"Line 'em up and move 'em out!"
Welcome back to the Black and White Sunday blog hop with NewfandHound, sponsored by Dachshund Nola and Sugar the Golden Retriever. Please see one of their lovely blogs for information on how to join the group. The more the merrier!
Last week I linked to the The Art of Black and White Photography class on Udemy and right after that I received an email that they are offering 70% off all courses until Feb. 12th with the coupon code 2MILLION. (makes the course $29.70!)
After listening to more and more podcasts the past few weeks I'm realizing that even the littlest bit of information can be helpful in some form in your photography. With black and white photography it seems that the basics (lighting, composition, details) are even more critical. I've started to scour blogs for more information on what makes a great black and white photograph and how they apply to photographing dogs and came up with these posts to help all of us out: (I put how it can enhance pet portraits in italics)
- Black and White Photography Tips For Beginners by Photodoto (overcast skies are great for dogs, especially dark to black dogs to bring out tonal range in their coats and so they don't look like a black blob with loss of details.)
- Best Tips For Black and White Photography by Hubpages (Enhancing and creating a strong perspective, even just with your dog's body, will pull the eye into the photo and to a focal point or vanishing point)
- 10 Tips On How To Create Better Black and White Images by B&H Photo (Strong contrast creates a more dramatic photo. White dog against a dark background, black dog against a white background.)
- 15 Tips For Stunning Black and White Photography by Improve Photography (Shoot in color but visualize in black and white. Look for unique shapes, lines, and get low for a new vantage point when shooting your dog; bring out your dog's personality by showing off his/her quirks!)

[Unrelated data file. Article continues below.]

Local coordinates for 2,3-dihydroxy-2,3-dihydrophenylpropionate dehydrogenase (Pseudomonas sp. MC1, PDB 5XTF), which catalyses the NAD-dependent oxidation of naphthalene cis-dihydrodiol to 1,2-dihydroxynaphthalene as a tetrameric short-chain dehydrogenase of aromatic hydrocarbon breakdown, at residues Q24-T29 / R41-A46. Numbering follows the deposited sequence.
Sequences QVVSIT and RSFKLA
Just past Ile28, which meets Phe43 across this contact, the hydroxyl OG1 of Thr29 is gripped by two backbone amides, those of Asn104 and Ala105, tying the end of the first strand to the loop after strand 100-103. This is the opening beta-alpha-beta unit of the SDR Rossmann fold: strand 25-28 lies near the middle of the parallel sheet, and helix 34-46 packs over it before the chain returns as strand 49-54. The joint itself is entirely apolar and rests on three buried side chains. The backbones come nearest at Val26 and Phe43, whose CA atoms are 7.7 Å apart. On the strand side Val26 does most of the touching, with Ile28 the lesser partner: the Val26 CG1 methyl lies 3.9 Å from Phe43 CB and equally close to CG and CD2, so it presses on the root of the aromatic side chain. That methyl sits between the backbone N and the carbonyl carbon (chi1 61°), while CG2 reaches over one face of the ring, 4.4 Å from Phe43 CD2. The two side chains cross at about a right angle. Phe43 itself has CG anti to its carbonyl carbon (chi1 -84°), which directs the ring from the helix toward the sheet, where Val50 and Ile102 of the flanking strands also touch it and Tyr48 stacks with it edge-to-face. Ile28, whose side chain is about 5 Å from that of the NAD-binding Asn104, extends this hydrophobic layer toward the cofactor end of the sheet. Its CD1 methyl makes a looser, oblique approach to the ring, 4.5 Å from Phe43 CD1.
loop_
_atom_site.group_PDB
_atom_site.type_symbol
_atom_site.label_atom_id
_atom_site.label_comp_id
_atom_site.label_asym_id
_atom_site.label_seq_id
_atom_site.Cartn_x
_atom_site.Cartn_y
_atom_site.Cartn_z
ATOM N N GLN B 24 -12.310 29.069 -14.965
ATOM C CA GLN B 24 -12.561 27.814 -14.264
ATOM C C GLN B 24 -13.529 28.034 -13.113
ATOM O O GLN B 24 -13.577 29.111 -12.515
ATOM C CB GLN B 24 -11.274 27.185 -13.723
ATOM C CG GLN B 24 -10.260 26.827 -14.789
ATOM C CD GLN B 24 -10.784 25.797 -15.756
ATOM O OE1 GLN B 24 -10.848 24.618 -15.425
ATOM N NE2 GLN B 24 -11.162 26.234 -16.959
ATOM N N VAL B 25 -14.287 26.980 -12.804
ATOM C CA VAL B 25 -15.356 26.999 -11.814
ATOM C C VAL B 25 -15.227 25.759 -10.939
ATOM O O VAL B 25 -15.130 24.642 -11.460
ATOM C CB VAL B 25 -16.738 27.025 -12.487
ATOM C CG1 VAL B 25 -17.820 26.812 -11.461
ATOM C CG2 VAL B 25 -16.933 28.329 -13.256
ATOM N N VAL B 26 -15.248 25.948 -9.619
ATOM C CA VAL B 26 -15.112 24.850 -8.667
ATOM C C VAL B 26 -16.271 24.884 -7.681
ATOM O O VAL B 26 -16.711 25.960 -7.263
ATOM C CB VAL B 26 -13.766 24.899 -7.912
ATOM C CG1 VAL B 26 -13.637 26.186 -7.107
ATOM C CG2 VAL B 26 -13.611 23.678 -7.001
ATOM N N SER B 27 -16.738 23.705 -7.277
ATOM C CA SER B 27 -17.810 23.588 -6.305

- Practice shooting with your camera settings changed to black and white so you can start to anticipate what lighting and composition will bring out your dog's personality even more.
- Keep a log of interesting settings as you are driving around that have great light, an interesting (and safe) background, or unique architectural features. Note how the light is during various times of the day.
- Go low, really low! Get down to your dog's perspective for a new angle, shoot the back end, shoot from the side, shoot in a way you haven't tried yet.
- Photograph a friend's dog! I get in a rut photographing my pack all the time so it's fun to shoot new breeds to see something different like the shapes of heads, fur length, eye color, activity, bone structure, etc. Helps you think about your dogs in a new way.
I'll be saving any tips I find on my Pinterest Photography- Tips, Tricks, and Shortcuts board so stop by and see if you can pick up some new ideas too!